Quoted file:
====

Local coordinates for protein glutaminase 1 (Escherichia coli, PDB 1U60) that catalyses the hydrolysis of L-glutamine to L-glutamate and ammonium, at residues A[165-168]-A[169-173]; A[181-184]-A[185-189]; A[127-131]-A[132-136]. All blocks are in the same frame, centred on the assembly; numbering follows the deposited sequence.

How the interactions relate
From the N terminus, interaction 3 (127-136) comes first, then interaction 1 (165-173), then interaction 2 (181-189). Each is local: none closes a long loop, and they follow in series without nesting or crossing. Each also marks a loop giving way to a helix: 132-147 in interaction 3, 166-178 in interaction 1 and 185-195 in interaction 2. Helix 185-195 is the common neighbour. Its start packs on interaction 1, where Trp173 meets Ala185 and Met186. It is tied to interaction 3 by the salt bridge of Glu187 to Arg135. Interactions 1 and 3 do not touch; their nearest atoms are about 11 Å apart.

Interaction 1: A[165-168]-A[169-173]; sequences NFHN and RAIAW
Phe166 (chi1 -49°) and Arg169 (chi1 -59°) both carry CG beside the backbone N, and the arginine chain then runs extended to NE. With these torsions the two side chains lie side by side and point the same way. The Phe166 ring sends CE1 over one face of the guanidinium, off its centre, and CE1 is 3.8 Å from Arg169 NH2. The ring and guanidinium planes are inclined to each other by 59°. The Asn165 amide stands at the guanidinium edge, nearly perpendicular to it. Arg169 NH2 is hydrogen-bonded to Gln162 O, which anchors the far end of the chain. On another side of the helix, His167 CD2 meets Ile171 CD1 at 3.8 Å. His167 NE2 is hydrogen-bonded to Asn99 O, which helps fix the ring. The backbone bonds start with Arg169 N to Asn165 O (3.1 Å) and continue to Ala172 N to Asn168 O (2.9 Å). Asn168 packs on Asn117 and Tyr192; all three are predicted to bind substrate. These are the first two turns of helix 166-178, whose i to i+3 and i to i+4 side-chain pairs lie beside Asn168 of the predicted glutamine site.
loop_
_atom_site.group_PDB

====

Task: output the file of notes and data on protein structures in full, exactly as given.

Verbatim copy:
Local coordinates for protein glutaminase 1 (Escherichia coli, PDB 1U60) that catalyses the hydrolysis of L-glutamine to L-glutamate and ammonium, at residues A[165-168]-A[169-173]; A[181-184]-A[185-189]; A[127-131]-A[132-136]. All blocks are in the same frame, centred on the assembly; numbering follows the deposited sequence.

How the interactions relate
From the N terminus, interaction 3 (127-136) comes first, then interaction 1 (165-173), then interaction 2 (181-189). Each is local: none closes a long loop, and they follow in series without nesting or crossing. Each also marks a loop giving way to a helix: 132-147 in interaction 3, 166-178 in interaction 1 and 185-195 in interaction 2. Helix 185-195 is the common neighbour. Its start packs on interaction 1, where Trp173 meets Ala185 and Met186. It is tied to interaction 3 by the salt bridge of Glu187 to Arg135. Interactions 1 and 3 do not touch; their nearest atoms are about 11 Å apart.

Interaction 1: A[165-168]-A[169-173]; sequences NFHN and RAIAW
Phe166 (chi1 -49°) and Arg169 (chi1 -59°) both carry CG beside the backbone N, and the arginine chain then runs extended to NE. With these torsions the two side chains lie side by side and point the same way. The Phe166 ring sends CE1 over one face of the guanidinium, off its centre, and CE1 is 3.8 Å from Arg169 NH2. The ring and guanidinium planes are inclined to each other by 59°. The Asn165 amide stands at the guanidinium edge, nearly perpendicular to it. Arg169 NH2 is hydrogen-bonded to Gln162 O, which anchors the far end of the chain. On another side of the helix, His167 CD2 meets Ile171 CD1 at 3.8 Å. His167 NE2 is hydrogen-bonded to Asn99 O, which helps fix the ring. The backbone bonds start with Arg169 N to Asn165 O (3.1 Å) and continue to Ala172 N to Asn168 O (2.9 Å). Asn168 packs on Asn117 and Tyr192; all three are predicted to bind substrate. These are the first two turns of helix 166-178, whose i to i+3 and i to i+4 side-chain pairs lie beside Asn168 of the predicted glutamine site.
loop_
_atom_site.group_PDB